ROSEMARY MOSS reviews the multi-musician interpretations of House of Monteverdi at Spitalfields Music Festival

Starting at 5 and wrapping up at 9.30, the first event of the Spitalfields Music festival was a festival in itself. Yet the range of the line-up, the colossal talent of the musicians and the celestial quality of the sound meant the evening sailed by.

The main event of the festival was truly the House of Monteverdi. While the performance did not exclusively feature Monteverdi’s own compositions, he was the musical patriarch, shaping the selections of the modern compositions which interspersed the full performance of his Eighth Book of Madrigals. These madrigals, performed here by the Erebus ensemble, La Nueva Musica and soloists Katherine Manley, Ben Johnson and Magnus Walker, all centred on the tempestuous theme of “Love and War”. From the opening solemn chords of the choir, the audience was enveloped in the turmoil of this perennial emotional paradox, one that has persisted since the Renaissance age.

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Splicing up the Madrigals, we were treated to the works of contemporary artists in line with the ethos of Monteverdi to engage with new and emerging sounds as well as old, traditional ones. The Norwegian composer Anna Thorvaldsdottir’s Shades of Silence followed the opening madrigals. In her piece, she embraced what would be anathema to the Renaissance sound, using the same instruments but experimenting with their potential. Here the harpsichord strings were plucked, producing a harsh metallic ring atop occasional dissonant chords; the strings struck harshly on the bridge of the instrument. It sounded as if it was composed from the breathes in-between the notes of a madrigal; the rests, pauses and the sonorities left hanging in the air.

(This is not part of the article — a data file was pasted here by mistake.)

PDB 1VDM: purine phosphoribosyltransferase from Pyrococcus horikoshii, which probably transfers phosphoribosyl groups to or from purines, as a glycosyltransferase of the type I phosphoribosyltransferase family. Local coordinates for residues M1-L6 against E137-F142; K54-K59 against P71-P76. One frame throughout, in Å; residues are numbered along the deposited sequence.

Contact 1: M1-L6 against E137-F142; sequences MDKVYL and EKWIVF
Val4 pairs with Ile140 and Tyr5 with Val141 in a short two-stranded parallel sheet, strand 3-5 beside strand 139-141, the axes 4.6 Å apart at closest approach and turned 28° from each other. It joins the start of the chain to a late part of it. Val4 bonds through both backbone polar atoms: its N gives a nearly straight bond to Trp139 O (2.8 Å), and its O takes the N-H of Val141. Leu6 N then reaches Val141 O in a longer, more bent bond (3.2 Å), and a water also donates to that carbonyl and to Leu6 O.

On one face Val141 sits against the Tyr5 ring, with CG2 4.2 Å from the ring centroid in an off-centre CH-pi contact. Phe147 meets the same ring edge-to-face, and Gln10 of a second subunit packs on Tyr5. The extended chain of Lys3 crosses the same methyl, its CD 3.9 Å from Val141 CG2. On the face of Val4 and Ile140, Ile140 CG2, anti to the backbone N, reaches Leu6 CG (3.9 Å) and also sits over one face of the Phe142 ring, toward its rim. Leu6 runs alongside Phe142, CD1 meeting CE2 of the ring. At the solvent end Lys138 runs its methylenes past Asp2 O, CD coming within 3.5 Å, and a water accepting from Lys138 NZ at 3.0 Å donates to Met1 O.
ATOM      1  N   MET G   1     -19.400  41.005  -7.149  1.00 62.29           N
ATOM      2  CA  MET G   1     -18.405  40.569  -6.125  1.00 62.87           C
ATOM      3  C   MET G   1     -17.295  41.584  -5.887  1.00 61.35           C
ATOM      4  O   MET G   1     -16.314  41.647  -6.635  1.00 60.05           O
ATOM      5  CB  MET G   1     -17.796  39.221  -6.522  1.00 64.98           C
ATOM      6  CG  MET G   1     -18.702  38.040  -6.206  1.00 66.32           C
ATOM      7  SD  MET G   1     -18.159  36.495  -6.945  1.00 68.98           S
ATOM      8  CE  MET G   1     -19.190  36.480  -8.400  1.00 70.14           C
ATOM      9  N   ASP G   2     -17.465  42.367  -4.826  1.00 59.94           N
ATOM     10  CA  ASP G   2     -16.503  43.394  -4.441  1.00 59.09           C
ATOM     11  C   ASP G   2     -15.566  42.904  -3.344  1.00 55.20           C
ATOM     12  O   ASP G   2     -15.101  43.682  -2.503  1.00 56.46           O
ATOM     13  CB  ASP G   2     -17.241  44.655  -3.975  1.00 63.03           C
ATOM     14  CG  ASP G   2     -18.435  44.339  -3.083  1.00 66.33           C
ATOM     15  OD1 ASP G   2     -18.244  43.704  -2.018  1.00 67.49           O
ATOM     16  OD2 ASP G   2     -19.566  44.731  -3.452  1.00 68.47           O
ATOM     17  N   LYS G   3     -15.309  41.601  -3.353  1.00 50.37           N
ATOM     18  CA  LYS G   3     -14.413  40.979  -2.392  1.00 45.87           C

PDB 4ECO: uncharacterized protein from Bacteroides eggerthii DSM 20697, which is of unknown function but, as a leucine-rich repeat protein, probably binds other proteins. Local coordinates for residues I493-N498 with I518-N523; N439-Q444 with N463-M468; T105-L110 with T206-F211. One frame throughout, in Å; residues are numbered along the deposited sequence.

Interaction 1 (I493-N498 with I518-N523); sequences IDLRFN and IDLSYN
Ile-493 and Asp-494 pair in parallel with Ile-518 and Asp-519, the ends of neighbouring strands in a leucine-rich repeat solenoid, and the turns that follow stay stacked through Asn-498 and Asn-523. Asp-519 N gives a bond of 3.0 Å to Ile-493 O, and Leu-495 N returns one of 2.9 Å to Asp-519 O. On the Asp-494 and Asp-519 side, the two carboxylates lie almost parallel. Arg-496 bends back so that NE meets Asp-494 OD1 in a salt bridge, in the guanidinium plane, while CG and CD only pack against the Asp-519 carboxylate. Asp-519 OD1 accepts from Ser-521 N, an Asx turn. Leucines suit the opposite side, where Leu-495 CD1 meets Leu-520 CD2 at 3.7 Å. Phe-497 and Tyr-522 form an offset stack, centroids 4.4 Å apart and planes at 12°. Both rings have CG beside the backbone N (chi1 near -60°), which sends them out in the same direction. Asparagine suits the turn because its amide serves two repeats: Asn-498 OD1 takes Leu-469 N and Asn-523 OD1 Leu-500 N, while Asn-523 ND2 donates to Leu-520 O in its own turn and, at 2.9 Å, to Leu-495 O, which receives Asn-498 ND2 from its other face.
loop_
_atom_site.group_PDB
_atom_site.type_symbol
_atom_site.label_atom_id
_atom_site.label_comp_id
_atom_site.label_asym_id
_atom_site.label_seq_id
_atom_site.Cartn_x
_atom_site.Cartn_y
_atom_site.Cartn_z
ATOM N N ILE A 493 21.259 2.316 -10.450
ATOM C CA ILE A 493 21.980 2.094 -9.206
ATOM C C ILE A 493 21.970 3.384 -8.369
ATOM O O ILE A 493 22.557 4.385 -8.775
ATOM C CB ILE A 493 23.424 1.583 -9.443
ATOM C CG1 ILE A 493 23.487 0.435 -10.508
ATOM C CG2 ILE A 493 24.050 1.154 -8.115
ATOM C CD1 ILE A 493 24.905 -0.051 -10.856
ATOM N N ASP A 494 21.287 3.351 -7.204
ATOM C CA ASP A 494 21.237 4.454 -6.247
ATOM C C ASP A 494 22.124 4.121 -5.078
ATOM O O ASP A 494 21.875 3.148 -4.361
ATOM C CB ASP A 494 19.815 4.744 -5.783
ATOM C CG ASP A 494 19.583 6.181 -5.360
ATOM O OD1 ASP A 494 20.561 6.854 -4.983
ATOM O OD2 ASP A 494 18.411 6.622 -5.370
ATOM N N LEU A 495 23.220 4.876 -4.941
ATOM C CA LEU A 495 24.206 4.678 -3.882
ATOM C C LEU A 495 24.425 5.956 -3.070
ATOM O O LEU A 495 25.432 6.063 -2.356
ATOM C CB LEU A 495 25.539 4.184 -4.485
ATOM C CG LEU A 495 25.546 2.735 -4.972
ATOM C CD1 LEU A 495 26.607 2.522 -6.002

Jocelyn Campbell’s THEFT, written for Violin and Viola de Gamba, intentionally borrowed from Monteverdi. The pieced was assembled from fragments of madrigals, specifically rare points when not all voices were singing together. Through this focus, these transitory moments took centre stage.

Josephine Stephenson’s work Between the War and You performed by The Hermes Experiment revolved around War from multiple perspectives and how love is sustained or affected by this period of crisis. Soprano Heloise Werner adopted four voices in this demanding piece: The lover left pining at home for her love at war, the disembodied soldier, the voice of war itself and the earth. This piece was especially striking and unsettling, with its harsh realism leaving any listener pining for the (perhaps contrived) perfect cadences of classical tonality.

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Worth mentioning also is Qasim Naqvi’s Fjoloy or what he calls his ‘headphone piece’. Composed on an ARP Odysessy Synthesiser, each part of the double-voiced Soprano, Alto, Tenor, Bass arrangement is fed through to each singer individually via headphones. What Naqvi discovered was that this allowed for greater pitch nuance and intricacy of rhythm than the sometimes inflexible practice of following written music.

Monteverdi bookended the evening with a constellation of voices and counterpoint finally resolving  that hallowed perfect cadence which the uncertainty, characteristic of contemporary classical music, eludes. Overall, the expertly curated programme gave new life to Monteverdi’s works and news ways of listening to his compositions. The hidden moments and the complexity of Monteverdi’s structures revealed themselves through the interaction of old and new.

 

Featured image courtesy of The Corner Shop PR